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A seen-it-all Miami crime reporter, Matthew Cowart, reopens the case of an inmate waiting on backwoods Florida's death row to be executed for the sex murder of young Joanie Shriver and succeeds in overturning his conviction—only to have his own worst nightmares come true. The convicted killer—a sharp black college student named Robert Earl Ferguson—not only tells Cowart the grounds on which he ought to be sprung (a confession was beaten out of him by local officers Tanny Brown and Bruce Wilcox; his elderly court-appointed lawyer never called his grandmother to give him an alibi; a key witness was told he'd been arrested before she was asked to identify his car), but he also gives Cowart the name of the real killer: hated fellow inmate Blair Sullivan, slated for execution for his own killing spree. And Sullivan (who's obviously spent some time with The Silence of the Lambs) toys with Cowart in several creepy scenes before revealing to him the location of the murder weapon in the Shriver case, and then, on the eve of Ferguson's hearing, sends a letter to the girl's parents exulting in the killing. Sensation: Ferguson is released; Cowart wins a Pulitzer; and Sullivan, one more murder to his credit, goes to the chair—but not before a pair of new murders suggest that Ferguson and Sullivan may have cooked up the whole scheme between them. From here on in it's familiar territory for psycho-baiter Katzenbach (The Traveler, 1987; Day of Reckoning, 1989, etc.), as Cowart closes ranks with Tanny Brown and rookie Keys Det. Andrea Shaeffer (hot on Cowart's tail to find out what he knows about those last two murders) to smoke out Ferguson from his lair in Newark before his next lecture/killing tour of the Florida panhandle. So grossly overextended that you'll see every twist coming pages away—but Katzenbach does keep the suspense mounting from the gloomy opening to the cartoonish denouement.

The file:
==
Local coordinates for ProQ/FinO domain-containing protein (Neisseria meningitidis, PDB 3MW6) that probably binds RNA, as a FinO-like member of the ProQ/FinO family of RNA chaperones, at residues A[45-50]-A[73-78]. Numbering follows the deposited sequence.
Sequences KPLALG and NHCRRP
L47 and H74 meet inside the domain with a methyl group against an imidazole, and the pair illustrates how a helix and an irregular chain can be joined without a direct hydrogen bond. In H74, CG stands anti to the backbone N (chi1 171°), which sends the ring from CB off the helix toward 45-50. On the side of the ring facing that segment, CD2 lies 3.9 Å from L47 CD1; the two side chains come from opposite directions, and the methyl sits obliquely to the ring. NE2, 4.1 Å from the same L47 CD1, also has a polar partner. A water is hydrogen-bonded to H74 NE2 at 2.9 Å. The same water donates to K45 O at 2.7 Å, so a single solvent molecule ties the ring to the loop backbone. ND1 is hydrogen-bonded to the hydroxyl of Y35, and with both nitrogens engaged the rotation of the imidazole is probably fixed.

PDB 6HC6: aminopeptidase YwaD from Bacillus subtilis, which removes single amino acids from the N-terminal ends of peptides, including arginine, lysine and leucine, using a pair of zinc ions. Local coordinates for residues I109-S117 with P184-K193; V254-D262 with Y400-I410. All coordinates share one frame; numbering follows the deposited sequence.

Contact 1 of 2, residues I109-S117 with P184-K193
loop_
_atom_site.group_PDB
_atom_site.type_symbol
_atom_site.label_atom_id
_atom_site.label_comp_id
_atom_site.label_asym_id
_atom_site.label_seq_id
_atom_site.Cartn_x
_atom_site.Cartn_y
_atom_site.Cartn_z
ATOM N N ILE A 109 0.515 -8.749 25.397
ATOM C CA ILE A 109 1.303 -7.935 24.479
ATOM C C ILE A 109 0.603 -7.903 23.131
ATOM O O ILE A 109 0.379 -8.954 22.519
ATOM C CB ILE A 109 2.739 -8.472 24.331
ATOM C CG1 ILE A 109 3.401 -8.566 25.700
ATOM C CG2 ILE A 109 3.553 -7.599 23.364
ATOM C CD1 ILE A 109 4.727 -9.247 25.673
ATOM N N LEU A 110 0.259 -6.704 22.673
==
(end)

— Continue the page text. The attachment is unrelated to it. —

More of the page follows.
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Pub Date: Feb. 6, 1992

ISBN: 0-399-13626-6

Page Count: 432

Publisher: Putnam

Review Posted Online: Feb. 20, 2011

Kirkus Reviews Issue: Nov. 1, 1991

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Forget about solving all these crimes; the signal triumph here is (spoiler) the heroine’s survival.

Another sweltering month in Charlotte, another boatload of mysteries past and present for overworked, overstressed forensic anthropologist Temperance Brennan.